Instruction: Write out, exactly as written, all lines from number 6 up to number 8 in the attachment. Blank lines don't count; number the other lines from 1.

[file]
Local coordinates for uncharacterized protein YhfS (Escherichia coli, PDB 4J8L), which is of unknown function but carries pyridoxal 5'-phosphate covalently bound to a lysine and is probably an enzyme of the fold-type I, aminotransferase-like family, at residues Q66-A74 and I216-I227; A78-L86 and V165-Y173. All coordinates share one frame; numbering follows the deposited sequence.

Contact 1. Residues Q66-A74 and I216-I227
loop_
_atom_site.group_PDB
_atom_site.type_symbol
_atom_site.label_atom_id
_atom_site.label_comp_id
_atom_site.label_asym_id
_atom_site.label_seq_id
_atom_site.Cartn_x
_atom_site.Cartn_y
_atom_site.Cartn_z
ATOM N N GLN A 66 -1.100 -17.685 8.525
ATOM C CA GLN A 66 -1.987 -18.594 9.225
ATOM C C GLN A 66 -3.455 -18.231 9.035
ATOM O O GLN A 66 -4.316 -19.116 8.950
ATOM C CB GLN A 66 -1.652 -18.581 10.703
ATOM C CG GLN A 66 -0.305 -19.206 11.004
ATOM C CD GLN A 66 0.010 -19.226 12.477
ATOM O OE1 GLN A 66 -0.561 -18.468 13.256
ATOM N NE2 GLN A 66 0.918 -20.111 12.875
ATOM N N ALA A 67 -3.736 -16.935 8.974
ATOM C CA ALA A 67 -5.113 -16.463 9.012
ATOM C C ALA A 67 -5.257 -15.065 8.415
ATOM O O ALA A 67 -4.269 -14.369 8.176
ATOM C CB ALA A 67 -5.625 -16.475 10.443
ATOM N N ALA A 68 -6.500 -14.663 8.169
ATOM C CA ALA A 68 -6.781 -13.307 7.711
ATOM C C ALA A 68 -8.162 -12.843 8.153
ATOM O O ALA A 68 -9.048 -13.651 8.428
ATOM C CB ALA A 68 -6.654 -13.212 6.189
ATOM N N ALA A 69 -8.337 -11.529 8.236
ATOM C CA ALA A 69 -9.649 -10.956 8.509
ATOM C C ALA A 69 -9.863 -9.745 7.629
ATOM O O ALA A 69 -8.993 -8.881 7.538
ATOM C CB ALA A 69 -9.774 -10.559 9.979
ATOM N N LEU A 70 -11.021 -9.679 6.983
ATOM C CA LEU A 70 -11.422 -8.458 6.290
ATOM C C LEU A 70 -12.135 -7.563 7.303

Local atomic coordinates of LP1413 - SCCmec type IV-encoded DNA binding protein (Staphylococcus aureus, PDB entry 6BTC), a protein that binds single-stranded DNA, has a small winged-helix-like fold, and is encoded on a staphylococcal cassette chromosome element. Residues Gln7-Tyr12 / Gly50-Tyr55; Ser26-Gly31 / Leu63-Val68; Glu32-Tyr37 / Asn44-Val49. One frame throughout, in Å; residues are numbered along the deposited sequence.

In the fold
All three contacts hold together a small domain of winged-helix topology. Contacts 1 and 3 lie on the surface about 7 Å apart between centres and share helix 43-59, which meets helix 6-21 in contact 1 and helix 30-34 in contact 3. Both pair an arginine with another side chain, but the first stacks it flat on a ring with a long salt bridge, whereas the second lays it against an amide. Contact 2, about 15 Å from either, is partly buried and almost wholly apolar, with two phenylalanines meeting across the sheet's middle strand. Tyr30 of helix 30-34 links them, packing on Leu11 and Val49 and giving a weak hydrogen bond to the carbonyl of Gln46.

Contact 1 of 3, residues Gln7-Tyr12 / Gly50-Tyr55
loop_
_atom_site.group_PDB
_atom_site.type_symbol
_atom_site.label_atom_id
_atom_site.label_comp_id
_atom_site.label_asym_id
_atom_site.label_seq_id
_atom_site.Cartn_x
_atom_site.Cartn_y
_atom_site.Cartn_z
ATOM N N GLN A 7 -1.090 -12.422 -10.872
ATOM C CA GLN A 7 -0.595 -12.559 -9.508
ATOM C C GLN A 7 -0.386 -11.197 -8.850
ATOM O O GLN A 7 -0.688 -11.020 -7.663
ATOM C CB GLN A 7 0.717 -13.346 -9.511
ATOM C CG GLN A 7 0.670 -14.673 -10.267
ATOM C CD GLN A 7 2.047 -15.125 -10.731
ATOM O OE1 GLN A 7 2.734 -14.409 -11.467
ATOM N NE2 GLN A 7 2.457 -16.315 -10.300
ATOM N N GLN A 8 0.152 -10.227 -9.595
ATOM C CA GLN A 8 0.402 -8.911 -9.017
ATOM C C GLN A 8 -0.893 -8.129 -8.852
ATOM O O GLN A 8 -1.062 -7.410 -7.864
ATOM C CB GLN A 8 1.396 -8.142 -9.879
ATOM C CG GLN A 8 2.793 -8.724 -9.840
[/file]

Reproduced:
_atom_site.label_atom_id
_atom_site.label_comp_id
_atom_site.label_asym_id